Libertarians have not been able to show how a libertarian world would foster a stable society in which enduring values could be fostered.  They have not been able to show how a libertarian world would guarantee the flourishing of the human spirit – for the human spirit requires not just liberty, but law.  The human soul requires discipline in addition to freedom.  What the libertarian ethos comes down to is “live and let live”, rather than “let us live well”.  They have no answer for the well part because they reject the tyranny of morality – except their own.

For, spirit must be tempered in wisdom.  Enthusiasm must be channeled to ends that benefit civilization and the continued flourishing and enrichment of the human imagination.  These are great ends in and of themselves and require no real defense; they are self-evident.  I have discovered in my study of libertarianism that their doctrines are a mile wide but an inch deep.

Kirk again shall have the last word:

“[The] great ends are more than economic and more than political. They involve human dignity, human personality, human happiness. They involve even the relationship between God and man. For the radical collectivism of our age is fiercely hostile to any other authority: modern radicalism detests religious faith, private virtue, traditional personality, and the life of simple satisfactions. Everything worth conserving is menaced in our generation.”

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Gosnell

Much has been said in very recent weeks regarding the dastardly atrocities of Gosnell.  [For those who are blissfully not addicted to news, Gosnell is the name of a partial birth abortionist who is on trial for murder.  He botched some partial birth abortions, then instead of being a human being he simply snipped the necks of the viable, living, newly-born infants.  In other words, he’s a monster.]

Some people have made a lot of insightful commentary on the case.  One thing I want to highlight is the fact of the moral incoherence of the abortionists.  It seems to be, just looking at it on face value, extraordinary that one second you’re a human being with the right to life and liberty but one second prior, it’s okay to kill you.  What is the nature of this alchemical second that turns a lump of biology into a full blown human being?  And why does it depend on geography?  What special magic takes place when the baby crosses the liminal threshold of the vaginal tract or the stomach?

The abortionists cannot answer this question, because really, NOBODY can.  Whether the partial birth abortion fails or not, there is clearly a little human being in there.  And that is the truth that is disturbing many, many people in America right now.

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Great Summary from the Maverick Philosopher

The Maverick Philosopher has a great summary of thought regarding the essence of religion.  Some of what he says ties in beautifully with the notion of an unseen moral order.  He quotes William James, who was a world famous philosopher of the late 19th century.

Here are his points regarding the essence of religion:

“1. The belief that there is what William James calls an “unseen order.” (Varieties of Religious Experience, p. 53)  This is a realm of absolute reality that lies beyond the perception of the five outer senses and their instrumental extensions.  It is also inaccessible to inner sense or introspection.  It is also not a realm of mere abstracta or thought-contents.  So it lies beyond the discursive intellect.  It is accessible from our side via mystical and religious experience.  An initiative from its side is not to be ruled out in the form of revelation.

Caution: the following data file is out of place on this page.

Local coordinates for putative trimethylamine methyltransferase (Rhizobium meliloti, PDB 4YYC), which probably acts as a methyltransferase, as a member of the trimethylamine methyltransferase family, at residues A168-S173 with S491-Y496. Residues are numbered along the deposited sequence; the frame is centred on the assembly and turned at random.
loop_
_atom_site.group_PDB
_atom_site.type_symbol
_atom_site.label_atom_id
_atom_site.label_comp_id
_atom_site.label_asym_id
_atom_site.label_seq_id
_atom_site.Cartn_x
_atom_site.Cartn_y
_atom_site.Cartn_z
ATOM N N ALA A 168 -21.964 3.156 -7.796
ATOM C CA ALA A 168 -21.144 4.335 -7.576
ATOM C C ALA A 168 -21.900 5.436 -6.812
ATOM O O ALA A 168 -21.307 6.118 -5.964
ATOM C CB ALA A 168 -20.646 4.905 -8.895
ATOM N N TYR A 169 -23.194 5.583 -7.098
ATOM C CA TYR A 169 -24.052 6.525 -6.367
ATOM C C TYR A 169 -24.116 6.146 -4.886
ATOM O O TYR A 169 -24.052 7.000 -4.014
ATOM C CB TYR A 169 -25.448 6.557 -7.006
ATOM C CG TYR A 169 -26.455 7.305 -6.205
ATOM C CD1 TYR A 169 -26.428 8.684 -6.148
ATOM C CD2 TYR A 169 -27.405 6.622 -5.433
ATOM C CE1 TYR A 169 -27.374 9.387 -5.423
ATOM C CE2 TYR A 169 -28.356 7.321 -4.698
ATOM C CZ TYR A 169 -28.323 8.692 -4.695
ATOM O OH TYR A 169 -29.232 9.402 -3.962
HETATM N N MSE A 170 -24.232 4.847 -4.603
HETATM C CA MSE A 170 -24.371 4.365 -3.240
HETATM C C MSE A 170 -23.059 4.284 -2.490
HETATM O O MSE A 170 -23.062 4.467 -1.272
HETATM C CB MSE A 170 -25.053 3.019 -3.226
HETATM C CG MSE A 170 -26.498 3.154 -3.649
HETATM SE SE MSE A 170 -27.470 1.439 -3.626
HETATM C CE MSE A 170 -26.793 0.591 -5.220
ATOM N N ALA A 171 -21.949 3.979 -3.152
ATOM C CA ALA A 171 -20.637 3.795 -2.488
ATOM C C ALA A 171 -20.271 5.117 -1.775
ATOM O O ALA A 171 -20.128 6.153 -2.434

2. The  belief that there is a supreme good for humans and that “our supreme good lies in harmoniously adjusting ourselves” to the “unseen order.” (Varieties, p. 53)

3. The conviction that we are morally deficient, and that this deficiency impedes our adjustment to the unseen order.  Man is in some some sense fallen from the moral height at which he would have ready access to the unseen order.  His moral corruption, however it came about, has noetic consequences. 

4. The conviction  that our moral deficiency cannot be made sufficiently good by our own efforts to afford us ready access to the unseen order.

5.  The conviction that adjustment to the unseen order requires moral purification/transformation.

6. The conviction that help from the side of the unseen order is available to bring about this purification and adjustment.

7. The conviction that the sensible order is not plenary in point of reality or value, that it is ontologically and axiologically derivative.  It is a manifestation or emanation or creation of the unseen order.”

The Maverick Philosopher is well worth your time.

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An Objective Moral Order? Or Merely a Universe of “Facts” and not “Values”? Part Two.

In part one, I basically posited that we humans were free moral agents and that this truth therefore implicitly taught of an underlying moral order to the universe.  This moral order is tied intimately with both truth and God and human nature.  (One does not necessarily need to be a religionist in order to subscribe to the notion of an underlying moral order, but I have yet to meet anyone who fits that bill.)

Also, I feel compelled to note that society has stopped taking morality and God seriously a long time ago, so much of what I am about to write will appear as the ravings of a stark mad fool.  Most of my friends in real life would consider everything I’m about to say as pure poppycock, although they wouldn’t use the word “poppycock”.  Nevertheless, I press on.

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In this essay we will examine how to find, appreciate, value, and honor this moral order.  This is important for a number of reasons, but one compelling reason is that by doing so we are true to own natures as free moral agents, endowed with the faculty of reason.  This is really a gift from God.

1.  How do we find (or apprehend) this universal moral order?